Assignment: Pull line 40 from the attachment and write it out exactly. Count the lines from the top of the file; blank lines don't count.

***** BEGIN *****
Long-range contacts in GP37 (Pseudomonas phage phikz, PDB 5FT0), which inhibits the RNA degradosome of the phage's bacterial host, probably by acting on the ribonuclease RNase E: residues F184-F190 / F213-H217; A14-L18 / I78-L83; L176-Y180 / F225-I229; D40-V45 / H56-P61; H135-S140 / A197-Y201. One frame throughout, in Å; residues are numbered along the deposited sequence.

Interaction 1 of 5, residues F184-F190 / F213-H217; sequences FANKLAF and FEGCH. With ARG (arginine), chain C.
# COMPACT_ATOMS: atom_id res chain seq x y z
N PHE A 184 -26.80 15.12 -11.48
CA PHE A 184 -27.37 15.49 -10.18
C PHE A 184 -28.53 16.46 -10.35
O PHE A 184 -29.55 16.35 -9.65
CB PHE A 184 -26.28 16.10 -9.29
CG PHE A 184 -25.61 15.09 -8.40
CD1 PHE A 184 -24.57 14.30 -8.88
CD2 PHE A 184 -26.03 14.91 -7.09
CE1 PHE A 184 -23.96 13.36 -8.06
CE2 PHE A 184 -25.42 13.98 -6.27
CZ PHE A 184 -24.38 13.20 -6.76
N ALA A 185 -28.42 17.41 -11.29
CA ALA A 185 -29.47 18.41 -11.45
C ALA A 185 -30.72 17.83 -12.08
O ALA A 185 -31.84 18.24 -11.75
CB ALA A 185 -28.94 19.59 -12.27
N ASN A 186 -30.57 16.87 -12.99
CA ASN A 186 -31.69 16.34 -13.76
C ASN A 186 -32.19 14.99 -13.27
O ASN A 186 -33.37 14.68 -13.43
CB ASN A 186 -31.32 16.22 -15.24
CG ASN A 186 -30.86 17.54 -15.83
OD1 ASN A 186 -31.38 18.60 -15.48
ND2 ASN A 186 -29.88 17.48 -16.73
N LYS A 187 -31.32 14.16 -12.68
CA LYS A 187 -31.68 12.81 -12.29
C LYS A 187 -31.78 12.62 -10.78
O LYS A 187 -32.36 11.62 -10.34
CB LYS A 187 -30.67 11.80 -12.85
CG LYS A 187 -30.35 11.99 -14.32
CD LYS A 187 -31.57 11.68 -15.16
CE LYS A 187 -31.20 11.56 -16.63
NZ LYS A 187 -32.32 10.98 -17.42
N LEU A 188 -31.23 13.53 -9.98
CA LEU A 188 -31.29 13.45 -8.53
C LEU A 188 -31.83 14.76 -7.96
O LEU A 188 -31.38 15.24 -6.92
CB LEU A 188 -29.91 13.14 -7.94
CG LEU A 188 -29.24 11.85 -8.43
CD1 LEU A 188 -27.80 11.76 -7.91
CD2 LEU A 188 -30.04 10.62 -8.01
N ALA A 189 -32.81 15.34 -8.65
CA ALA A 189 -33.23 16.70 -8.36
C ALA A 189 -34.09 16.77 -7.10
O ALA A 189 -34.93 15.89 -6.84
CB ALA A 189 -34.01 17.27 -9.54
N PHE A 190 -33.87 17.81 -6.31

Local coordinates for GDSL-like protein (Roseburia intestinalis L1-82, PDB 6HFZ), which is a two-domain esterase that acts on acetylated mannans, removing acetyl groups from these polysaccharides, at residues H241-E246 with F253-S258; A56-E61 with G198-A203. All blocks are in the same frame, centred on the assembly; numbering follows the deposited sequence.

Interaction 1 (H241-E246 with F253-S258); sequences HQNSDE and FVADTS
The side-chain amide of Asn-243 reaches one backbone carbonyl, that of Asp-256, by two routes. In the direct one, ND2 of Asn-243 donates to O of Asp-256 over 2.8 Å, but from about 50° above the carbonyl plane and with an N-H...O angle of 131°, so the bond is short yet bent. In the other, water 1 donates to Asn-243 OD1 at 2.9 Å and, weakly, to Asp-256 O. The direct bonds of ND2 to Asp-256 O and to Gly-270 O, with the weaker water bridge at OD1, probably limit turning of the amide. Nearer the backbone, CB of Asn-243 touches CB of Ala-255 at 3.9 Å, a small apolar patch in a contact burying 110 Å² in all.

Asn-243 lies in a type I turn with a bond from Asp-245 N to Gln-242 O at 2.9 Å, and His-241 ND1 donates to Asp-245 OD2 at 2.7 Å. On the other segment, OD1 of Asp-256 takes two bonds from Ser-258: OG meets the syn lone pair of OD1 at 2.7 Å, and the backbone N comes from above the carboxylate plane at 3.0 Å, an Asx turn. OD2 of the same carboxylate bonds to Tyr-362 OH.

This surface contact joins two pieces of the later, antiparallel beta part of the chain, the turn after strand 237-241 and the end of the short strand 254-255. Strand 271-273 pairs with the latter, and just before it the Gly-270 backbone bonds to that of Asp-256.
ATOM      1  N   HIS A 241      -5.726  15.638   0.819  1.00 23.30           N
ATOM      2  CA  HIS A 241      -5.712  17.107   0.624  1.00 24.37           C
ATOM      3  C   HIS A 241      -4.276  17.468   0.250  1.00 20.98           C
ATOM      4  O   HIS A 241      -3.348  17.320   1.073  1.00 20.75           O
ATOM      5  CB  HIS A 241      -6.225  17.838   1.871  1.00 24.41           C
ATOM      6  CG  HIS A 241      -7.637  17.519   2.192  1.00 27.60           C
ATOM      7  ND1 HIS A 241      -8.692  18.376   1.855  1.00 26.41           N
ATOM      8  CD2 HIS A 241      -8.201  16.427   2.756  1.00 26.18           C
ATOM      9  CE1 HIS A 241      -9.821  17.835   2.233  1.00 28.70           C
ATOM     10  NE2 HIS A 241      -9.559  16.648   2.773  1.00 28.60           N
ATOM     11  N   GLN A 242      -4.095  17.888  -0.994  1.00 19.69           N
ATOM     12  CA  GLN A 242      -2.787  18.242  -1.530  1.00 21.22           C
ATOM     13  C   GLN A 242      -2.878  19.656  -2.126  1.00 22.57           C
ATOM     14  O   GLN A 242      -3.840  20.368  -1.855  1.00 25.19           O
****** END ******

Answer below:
O LEU A 188 -31.38 15.24 -6.92